Have probe agencies done justice to 2G case?

The CBI court ruling reflects shoddy work by the investigating agencies

pratap

Pratap Vikram Singh | December 26, 2017 | New Delhi


#A Raja   #ED   #CBI   #2G   #telecom  


CBI special judge OP Saini’s verdict in the 2G allocation cases, which led to the acquittal of 17 accused including former telecom minister A Raja, has put the spotlight on the investigating agencies as the judge stated that the “prosecution case is without merit”.

Saini acquitted all accused in the two cases filed by the central agencies -- Central Bureau of Investigation, CBI, and Enforcement Directorate, ED -- and three companies. 
 
The telecom service providers whose licenses were cancelled by the Supreme Court 2012 order in the 2G case are now planning to sue the government for the losses they incurred due to license cancellation. 
 
The judge in his 1,552 page order said, "In view of deficient, or I may say nil evidence on record, I find myself unimpressed and unmoved, whatever may be nature of the case... Lack of commercial prudence in execution of documents cannot be used as a ruse to hold people guilty of corruption. The transaction was between private entities and in a private entity rate of interest, execution of securities, due diligence etc., depend upon risk aversion or risk friendly attitude of the persons concerned."
 
"Lack of these attributes in a transaction may, in a specific circumstance, indicate wrongdoing but for criminalising them specific evidence is always required. These assume significance only when matched with proper connecting evidence, which is lacking in this case," Saini ruled.  
On absolving A Raja, Saini said, "I have no hesitation in holding that there is absolutely no material on record to link A Raja with the above said transfer of Rs. 200 crore to Kalaignar TV (P) Limited."
 
"In such a situation, transaction of money between these entities cannot be designated as payment of illegal gratification for the official acts of A Raja, that is, for favours shown by him to STPL in the matter of grant of UAS licences and allocation of spectrum. Accordingly, prosecution case is without merit," he said. 
 
The ruling of the special CBI court reflects the shoddy work of the investigating agencies when seen in light of what the apex court observed in February 2012.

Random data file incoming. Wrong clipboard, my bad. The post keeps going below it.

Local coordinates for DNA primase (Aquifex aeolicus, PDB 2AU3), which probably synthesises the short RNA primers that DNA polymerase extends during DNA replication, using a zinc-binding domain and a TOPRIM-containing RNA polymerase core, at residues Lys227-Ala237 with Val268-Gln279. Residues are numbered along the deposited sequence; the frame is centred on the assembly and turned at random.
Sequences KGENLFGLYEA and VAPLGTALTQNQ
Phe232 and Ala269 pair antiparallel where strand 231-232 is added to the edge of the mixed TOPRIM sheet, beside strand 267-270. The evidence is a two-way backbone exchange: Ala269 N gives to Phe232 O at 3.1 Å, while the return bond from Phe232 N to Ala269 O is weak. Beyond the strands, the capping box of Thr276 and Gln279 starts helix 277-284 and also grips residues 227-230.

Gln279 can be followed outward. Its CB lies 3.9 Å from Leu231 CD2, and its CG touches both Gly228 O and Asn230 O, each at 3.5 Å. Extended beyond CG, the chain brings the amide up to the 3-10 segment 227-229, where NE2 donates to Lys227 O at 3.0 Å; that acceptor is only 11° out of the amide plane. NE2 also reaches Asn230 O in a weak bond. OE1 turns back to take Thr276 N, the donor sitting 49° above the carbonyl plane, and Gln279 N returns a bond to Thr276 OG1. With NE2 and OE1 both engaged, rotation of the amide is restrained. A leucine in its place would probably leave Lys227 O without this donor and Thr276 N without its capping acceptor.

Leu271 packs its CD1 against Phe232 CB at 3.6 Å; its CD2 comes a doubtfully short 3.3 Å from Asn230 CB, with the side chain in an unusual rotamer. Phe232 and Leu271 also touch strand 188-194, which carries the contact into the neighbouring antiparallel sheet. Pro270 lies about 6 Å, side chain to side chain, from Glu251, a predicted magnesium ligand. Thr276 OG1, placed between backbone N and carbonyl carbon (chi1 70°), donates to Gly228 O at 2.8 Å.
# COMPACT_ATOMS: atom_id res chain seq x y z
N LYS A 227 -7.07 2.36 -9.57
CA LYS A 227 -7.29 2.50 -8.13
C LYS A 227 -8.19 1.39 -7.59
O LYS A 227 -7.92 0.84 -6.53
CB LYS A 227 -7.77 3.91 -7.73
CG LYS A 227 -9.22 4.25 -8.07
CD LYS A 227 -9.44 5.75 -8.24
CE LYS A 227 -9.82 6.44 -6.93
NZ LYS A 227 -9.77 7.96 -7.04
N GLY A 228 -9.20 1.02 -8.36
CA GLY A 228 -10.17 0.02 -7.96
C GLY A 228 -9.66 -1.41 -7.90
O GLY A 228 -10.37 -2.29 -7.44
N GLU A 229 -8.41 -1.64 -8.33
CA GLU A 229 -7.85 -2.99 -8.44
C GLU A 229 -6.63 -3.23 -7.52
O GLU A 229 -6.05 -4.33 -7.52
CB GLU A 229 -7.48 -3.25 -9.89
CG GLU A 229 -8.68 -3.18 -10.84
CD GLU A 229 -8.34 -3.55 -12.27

However, let’s take a look at the history first.  The 2G story dates back to February 23, 2006 when the then prime minister Manmohan Singh approved constitution of a group of ministers (GoM) to “look into issues relating to vacation of spectrum” as demand for spectrum grew. It included the ministers of defence, home affairs, finance, parliamentary affairs, information and broadcasting and communication and IT. The terms of reference of the GoM included suggesting a spectrum pricing policy and examining the possibility of creation of a spectrum relocation fund.
 
On August 28, 2007, the TRAI made its recommendations. The TRAI, then headed by Nripendra Mishra,  said in its recommendations: “The present spectrum allocation criteria, pricing methodology and the management system suffer from a number of deficiencies and therefore the authority recommends that this whole issue is not to be dealt with in piecemeal but should be taken up as a long-term policy issue." However, it provided for exceptions in the spectrum bands of 800, 900 and 1800 Mhz, citing overriding consideration for level playing field.    
 
Telecom minister Raja, while adopting 'first come first serve policy' took support of the TRAI recommendations on spectrum pricing. 
 
Fast forward to 2012. The apex court, while striking down 122 2G licenses, noted: “To say the least, the entire approach adopted by TRAI was lopsided and contrary to the decision taken by the council of ministers and its recommendations became a handle for the then minister of C&IT and the officers of the DoT who virtually gifted away the important national asset at throwaway prices by willfully ignoring the concerns raised from various quarters, including the prime minister, ministry of finance and also some of its own officers.”
 
The SC noted in its 2012 order that "everything was stage managed". 
 
"As a result of this, some of the companies which had submitted applications in 2004 or 2006 were pushed down in the priority and those who had applied between August and September 2007 succeeded in getting higher seniority entitling them to allocation of spectrum on priority basis," Justices GS Singhvi and Ask Kumar Ganguli said. 
 
Cut to December 2017. While responding to media queries on what the government had to say and what it would do next, telecom minister Manoj Sinha said, "The agencies would decide the future course of action." Let’s keep fingers crossed.
 

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